Literary Ghosts: Liner Notes – Mark Amerika

The track ‘Literary Ghosts’ is a computer-processed remix of digital source material from the FILMTEXT 2.0 project. The project began as a new commission from Playstation 2 as part of my net art retrospective at the Institute of Contemporary Arts (ICA) in London. The retrospective appeared twice at the ICA, once in November 2001, and then again in January 2002. The ease with which digital source material can be remixed in real time performance as well as reconfigured for physical installation spaces such as the New Media Centre inside the ICA points to the key difference between my practice as an experimental postmodern novelist publishing books like The Kafka Chronicles and Sexual Blood, and my ensuing work as a net art practitioner who is attempting to invent new scripting languages. Some of the digital source material for ‘Literary Ghosts’ comes from the earliest scripts developed for the project. In this regard, I digitally recorded my voice reading passages from the script that now appears in multiple versions online and in museum and gallery spaces. There are also further digital recordings of my voice reading some of the action-script used to generate various narrative behaviours in the animated version of FILMTEXT. Alas, there is also source material captured live during my video location shoots in various places around Australia, Japan and Hawaii.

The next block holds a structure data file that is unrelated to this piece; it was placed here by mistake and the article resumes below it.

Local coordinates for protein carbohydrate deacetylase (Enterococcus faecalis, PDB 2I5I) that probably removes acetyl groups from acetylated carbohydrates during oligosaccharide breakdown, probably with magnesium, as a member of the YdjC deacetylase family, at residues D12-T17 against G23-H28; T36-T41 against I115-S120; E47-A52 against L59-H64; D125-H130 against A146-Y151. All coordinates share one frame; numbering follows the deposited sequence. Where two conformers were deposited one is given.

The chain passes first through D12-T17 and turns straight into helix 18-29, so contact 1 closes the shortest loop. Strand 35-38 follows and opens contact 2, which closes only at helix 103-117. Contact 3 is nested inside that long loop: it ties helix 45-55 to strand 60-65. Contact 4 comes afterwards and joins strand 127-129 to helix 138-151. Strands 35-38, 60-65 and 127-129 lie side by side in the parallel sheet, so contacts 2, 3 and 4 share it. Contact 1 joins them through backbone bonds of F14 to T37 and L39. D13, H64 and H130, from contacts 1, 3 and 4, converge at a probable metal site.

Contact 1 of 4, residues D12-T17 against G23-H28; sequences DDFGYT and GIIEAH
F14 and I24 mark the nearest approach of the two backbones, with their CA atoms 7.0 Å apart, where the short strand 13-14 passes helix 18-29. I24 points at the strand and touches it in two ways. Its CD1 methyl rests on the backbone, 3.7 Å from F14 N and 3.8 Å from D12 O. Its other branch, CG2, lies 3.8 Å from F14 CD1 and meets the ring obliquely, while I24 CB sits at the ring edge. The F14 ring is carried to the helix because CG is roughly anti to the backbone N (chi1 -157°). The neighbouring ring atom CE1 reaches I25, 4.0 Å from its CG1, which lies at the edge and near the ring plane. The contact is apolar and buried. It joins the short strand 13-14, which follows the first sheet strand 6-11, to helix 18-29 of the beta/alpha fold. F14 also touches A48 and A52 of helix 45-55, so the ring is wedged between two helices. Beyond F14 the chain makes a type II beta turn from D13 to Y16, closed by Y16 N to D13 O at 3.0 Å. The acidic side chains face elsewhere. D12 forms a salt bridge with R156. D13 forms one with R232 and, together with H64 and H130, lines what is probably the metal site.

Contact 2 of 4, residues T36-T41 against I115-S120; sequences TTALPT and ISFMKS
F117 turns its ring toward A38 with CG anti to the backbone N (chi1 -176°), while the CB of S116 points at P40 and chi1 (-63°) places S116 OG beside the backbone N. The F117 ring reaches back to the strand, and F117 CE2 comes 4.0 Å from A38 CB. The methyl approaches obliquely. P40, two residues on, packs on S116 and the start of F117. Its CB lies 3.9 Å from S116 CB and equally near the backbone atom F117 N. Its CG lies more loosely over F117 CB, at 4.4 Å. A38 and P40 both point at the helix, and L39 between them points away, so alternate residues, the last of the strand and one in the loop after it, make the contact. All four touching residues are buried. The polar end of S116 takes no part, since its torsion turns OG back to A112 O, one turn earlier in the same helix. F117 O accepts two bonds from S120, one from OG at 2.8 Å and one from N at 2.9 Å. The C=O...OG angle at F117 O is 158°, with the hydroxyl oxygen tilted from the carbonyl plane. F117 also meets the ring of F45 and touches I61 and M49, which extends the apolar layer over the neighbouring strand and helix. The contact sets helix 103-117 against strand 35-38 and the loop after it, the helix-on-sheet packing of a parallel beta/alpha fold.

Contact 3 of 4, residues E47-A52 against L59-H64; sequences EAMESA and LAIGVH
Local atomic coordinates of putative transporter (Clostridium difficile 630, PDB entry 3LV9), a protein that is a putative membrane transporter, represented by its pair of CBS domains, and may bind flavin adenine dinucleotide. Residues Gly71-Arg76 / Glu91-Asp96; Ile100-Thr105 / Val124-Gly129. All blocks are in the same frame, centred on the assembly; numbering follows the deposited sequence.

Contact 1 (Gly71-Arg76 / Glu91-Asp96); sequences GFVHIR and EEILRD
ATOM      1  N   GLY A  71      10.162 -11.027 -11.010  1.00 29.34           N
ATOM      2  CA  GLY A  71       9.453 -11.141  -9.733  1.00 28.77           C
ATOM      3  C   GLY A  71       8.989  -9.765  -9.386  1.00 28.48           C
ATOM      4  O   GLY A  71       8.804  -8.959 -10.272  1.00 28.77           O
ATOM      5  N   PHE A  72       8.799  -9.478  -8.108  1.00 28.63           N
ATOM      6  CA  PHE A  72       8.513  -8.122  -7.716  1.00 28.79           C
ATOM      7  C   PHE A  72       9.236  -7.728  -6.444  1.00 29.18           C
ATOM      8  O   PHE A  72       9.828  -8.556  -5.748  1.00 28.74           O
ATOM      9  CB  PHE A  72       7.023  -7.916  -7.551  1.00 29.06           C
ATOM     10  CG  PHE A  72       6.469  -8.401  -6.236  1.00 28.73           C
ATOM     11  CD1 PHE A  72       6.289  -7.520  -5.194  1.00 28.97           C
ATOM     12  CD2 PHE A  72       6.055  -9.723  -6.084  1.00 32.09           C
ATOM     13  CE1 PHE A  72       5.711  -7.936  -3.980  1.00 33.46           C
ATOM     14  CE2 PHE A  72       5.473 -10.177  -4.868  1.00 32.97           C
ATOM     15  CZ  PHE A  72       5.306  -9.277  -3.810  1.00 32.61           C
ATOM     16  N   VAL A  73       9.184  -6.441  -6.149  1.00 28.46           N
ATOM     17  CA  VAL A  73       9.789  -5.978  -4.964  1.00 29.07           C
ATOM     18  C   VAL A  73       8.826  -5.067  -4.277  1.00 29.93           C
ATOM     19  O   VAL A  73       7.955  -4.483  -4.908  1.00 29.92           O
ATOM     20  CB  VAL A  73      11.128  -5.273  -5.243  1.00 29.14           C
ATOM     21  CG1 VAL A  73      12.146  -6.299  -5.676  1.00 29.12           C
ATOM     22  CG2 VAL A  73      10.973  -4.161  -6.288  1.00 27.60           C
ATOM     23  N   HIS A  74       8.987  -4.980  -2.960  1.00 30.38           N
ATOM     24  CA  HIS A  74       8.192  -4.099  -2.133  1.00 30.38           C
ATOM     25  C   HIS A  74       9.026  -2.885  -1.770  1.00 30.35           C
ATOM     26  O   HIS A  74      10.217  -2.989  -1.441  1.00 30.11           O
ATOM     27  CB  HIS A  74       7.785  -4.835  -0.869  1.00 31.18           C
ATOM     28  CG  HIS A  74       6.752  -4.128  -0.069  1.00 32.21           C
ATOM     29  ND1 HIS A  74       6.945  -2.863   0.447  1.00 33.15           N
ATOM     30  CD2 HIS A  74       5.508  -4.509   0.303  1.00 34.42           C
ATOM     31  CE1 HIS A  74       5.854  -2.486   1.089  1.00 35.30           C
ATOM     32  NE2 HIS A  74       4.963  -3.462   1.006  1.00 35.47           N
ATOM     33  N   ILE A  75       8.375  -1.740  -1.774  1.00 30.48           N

For the FILMTEXT 2.0 project, a digital narrative for cross-media platforms, we have been able to create a variety of versions using the same source material. To date, we have created a Flash version, an mp3 concept album, an experimental artist ebook available in .pdf format, a looping DVD version exhibited in museums and galleries on plasma screens, and a series of live performances throughout Japan, Europe and the USA. Subtitled ‘MetaTourism: Interior Landscapes, Digital Thoughtography’, FILMTEXT 2.0 investigates the interrelationships between biotech, games studies, digital narrative, and network culture. For example, a few of the questions this art work addresses include: what are the cultural implications of a thriving biopower that commands and controls the productive processes of life? How are our most creative minds politicized by the digital rhetoric being transmitted by the all-pervasive media environments and how does this media penetration (as in the term market penetration) effect us internally? Are artists who cooperate with the corporate agendas of companies developing new media technologies also accomplices in further empowering the rapid spread of multi-national corporate capitalism? And what if the world were no longer a safe place to be? What if we were at once being targeted by media viruses, computer viruses, sexually transmitted viruses, and bioterrorist viruses? In the language of new media, what’s the difference between these variable yet potentially corrupting codes of behaviour manipulation?